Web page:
> > > > > company.
> > > > >
> > > > > Further more none of our programmers have full time
> > > > responsibilities
> > > > > in a particular sub-set of our projects. The net effect is
> > > > that our
> > > > > programmers needs to have access the entire repository
> > all of the
> > > > > time.
> > > >
> > > > That setup doesn't sound so uncommon. We also had our
> > repository on
> > > > a central development server in the same building as all the
> > > > developers. We ended up serving with
> > > > apache2 because as web developers we're familiar with it,
> > and it let
> > > > us access the repository from outside the company securely using
> > > > https, which was a bonus for those times when someone needed to
> > > > check something out from home.
> > > >
> > > >
> > > > > Given all this, I'm interested in why you say the file://
> > > > isn't suited
> > > > > to multi-user scenarios. It seems to fit quite nicely for
> > > > me. I've
> > > > > used hooks to lock down the parts of the repository that are
> > > > > restricted to a particular user. Am I going to run into file
> > > > > corruption issues or something?
> > > >
> > > > Anyone who has access to a repository via file:// protocol has
> > > > *complete* access to it. You can install hooks, but
> > anyone can edit
> > > > or remove them, or copy the entire repository to their
> > local disk to
> > > > use as they please. Anyone can even delete the entire repository
> > > > using their OS-level file browser with your only recourse
> > being to
> > > > restore from backups, if you have them.
> > > >
> > >
> > > It's actually quite easy to restrict access to the hooks
> > folder so the
> > > scripts can't be removed or modified.
> >
> > But that doesn't protect the repository contents.
>
> In my case is does. The only protection I want/need is for the three
> special folders. Two underneath branches and everything underneath the
> release (tags) folder. The hooks protect those.
>
> I had thought, from reading posts here, that it was common practice to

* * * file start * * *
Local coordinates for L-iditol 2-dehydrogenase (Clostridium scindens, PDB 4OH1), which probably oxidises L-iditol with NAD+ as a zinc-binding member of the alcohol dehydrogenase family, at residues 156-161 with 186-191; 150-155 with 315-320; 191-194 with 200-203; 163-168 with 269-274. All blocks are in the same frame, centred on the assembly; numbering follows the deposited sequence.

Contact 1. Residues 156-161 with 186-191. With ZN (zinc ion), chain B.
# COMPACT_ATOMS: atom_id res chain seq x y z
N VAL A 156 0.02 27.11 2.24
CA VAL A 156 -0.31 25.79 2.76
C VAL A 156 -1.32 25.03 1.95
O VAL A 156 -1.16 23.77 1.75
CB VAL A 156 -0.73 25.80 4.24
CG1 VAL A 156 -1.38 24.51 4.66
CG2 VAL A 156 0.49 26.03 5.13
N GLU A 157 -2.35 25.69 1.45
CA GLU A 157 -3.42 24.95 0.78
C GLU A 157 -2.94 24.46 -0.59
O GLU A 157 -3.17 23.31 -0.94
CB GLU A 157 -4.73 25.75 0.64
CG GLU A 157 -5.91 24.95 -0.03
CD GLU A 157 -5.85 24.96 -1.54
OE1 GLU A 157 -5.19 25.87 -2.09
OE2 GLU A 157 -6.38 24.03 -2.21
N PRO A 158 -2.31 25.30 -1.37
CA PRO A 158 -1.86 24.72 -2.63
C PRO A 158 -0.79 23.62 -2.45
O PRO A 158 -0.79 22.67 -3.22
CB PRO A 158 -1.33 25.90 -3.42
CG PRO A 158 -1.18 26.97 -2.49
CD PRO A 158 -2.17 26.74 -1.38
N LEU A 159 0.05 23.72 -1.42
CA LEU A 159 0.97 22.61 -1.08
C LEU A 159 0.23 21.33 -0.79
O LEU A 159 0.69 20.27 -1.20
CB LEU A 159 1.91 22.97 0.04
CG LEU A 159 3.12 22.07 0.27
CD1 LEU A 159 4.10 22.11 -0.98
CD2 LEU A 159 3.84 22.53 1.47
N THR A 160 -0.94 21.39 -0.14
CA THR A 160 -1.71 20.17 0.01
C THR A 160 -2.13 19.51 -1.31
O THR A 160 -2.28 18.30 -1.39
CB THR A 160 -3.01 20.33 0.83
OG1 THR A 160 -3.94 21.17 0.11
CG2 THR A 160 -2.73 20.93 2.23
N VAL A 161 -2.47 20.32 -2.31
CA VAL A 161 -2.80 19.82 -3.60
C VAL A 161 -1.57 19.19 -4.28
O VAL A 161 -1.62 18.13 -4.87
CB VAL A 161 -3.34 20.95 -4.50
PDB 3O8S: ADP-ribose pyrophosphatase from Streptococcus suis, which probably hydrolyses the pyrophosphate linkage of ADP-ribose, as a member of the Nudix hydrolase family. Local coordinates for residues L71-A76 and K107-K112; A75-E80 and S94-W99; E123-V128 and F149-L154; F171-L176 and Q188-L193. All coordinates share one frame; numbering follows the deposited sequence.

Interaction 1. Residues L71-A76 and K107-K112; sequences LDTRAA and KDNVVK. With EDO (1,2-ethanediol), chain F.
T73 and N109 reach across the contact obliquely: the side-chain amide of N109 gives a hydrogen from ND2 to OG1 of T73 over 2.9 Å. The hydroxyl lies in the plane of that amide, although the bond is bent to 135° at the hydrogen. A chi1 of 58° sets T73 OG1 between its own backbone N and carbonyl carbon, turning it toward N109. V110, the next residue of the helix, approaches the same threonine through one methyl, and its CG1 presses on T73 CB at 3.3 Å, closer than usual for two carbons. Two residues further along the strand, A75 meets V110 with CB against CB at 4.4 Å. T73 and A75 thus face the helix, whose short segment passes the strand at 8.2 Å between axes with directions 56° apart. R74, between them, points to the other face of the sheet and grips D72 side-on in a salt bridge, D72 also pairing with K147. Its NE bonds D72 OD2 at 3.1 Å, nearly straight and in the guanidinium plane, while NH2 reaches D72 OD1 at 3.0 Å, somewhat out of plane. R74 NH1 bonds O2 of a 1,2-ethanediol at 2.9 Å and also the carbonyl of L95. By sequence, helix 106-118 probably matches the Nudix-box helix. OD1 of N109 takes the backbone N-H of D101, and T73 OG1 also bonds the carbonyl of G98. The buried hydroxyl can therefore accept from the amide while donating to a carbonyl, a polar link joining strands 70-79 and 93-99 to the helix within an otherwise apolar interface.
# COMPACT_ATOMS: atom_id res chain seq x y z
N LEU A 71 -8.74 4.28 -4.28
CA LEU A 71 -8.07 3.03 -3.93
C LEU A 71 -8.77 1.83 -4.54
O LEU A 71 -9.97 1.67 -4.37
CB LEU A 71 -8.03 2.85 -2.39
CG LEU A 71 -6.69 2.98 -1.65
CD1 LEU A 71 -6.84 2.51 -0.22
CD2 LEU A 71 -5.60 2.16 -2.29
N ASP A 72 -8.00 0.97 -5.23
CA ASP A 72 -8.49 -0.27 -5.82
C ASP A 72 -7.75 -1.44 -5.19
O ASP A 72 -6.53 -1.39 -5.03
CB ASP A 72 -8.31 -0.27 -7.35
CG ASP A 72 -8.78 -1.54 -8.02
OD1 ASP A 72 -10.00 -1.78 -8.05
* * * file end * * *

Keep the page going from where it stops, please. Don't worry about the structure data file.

> use hooks to protect different part of the repository.

The more-common (and accepted, in multiple-user setups) is to use
hooks to *augment* the built-in access controls built into svnserve
and mod_dav_svn. If you were to use an actual SVN server, you might be
able to avoid the hooks for security altogether.

> >
> > > As for the rest, it's all true but our programmers have had
> > this kind
> > > of access to the source for the last 20 years and we've not
> > had any of
> > > the issues you raise. So, I'm not concerned... We do have
> > a backup scheme.
> > > We can go back for a year and that's served us very nicely.
> >
> > Just because you haven't had a problem before doesn't mean
> > you won't in the future (past performance does not predict
> > future results). Take this opportunity now to improve your
> > processes and security. If you're going to use version
> > control software, use the capabilities it offers to improve
> > how you do things - don't just treat it as a glorified
> > filesystem/server.
> >
> I agree that past performance doesn't predict future results. However,
> right now I don't see svnserve or Apache as ways to improve anything.
> They just add complications - granted small ones. I can tell that you
> think I'm missing something fundamently important but I just don't see
> it...

> Let me make this perfectly clear. I don't want or need this kind of
> protection. I trust our empolyees. Always have and always will. Yes
> we will probably get burned eventually. If this is the best argument
> for using an SVN server, I don't need one. Anything else? :)

Do you ever get audited? Got any ISO standards you need to meet,
industry requirements, CMM, anything like that?

Might you ever need to offer access to the repository to people who
don't have access to the fileserver?

Might you want to make portions of the repository available to people
via a simple, read-only interface instead of having to use a
Subversion client and full working copy?

By using file:// access, *ANYONE* can delete the whole repository with
a single errant keystroke. This isn't even about "trust", it's about
mistakes. Stuff happens. Using svnserve or Apache, it's possible to
delete the contents, but because it's a versioned operation, it's just
as simple to undo the delete as it is to do the delete.

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Received on Tue Jan 9 14:58:04 2007